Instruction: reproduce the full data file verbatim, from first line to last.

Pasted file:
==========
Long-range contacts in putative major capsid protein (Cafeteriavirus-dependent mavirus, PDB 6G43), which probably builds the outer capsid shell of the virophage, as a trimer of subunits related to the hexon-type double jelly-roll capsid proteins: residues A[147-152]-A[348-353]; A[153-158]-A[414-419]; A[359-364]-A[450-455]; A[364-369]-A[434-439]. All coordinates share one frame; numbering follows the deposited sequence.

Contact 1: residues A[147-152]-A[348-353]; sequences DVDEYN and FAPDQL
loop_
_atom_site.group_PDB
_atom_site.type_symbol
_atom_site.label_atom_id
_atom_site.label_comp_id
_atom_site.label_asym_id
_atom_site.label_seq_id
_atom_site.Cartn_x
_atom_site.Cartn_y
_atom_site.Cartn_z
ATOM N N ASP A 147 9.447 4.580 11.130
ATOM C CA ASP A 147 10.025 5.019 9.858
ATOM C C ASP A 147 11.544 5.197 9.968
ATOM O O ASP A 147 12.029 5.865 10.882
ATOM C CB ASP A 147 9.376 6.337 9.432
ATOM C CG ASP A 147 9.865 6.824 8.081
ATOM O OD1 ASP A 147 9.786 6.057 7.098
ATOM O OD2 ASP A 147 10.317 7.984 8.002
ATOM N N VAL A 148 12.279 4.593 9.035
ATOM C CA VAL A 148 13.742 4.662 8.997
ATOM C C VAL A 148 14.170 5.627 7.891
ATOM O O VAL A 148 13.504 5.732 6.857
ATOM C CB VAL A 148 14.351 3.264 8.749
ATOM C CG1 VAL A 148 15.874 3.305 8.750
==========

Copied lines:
Long-range contacts in putative major capsid protein (Cafeteriavirus-dependent mavirus, PDB 6G43), which probably builds the outer capsid shell of the virophage, as a trimer of subunits related to the hexon-type double jelly-roll capsid proteins: residues A[147-152]-A[348-353]; A[153-158]-A[414-419]; A[359-364]-A[450-455]; A[364-369]-A[434-439]. All coordinates share one frame; numbering follows the deposited sequence.

Contact 1: residues A[147-152]-A[348-353]; sequences DVDEYN and FAPDQL
loop_
_atom_site.group_PDB
_atom_site.type_symbol
_atom_site.label_atom_id
_atom_site.label_comp_id
_atom_site.label_asym_id
_atom_site.label_seq_id
_atom_site.Cartn_x
_atom_site.Cartn_y
_atom_site.Cartn_z
ATOM N N ASP A 147 9.447 4.580 11.130
ATOM C CA ASP A 147 10.025 5.019 9.858
ATOM C C ASP A 147 11.544 5.197 9.968
ATOM O O ASP A 147 12.029 5.865 10.882
ATOM C CB ASP A 147 9.376 6.337 9.432
ATOM C CG ASP A 147 9.865 6.824 8.081
ATOM O OD1 ASP A 147 9.786 6.057 7.098
ATOM O OD2 ASP A 147 10.317 7.984 8.002
ATOM N N VAL A 148 12.279 4.593 9.035
ATOM C CA VAL A 148 13.742 4.662 8.997
ATOM C C VAL A 148 14.170 5.627 7.891
ATOM O O VAL A 148 13.504 5.732 6.857
ATOM C CB VAL A 148 14.351 3.264 8.749
ATOM C CG1 VAL A 148 15.874 3.305 8.750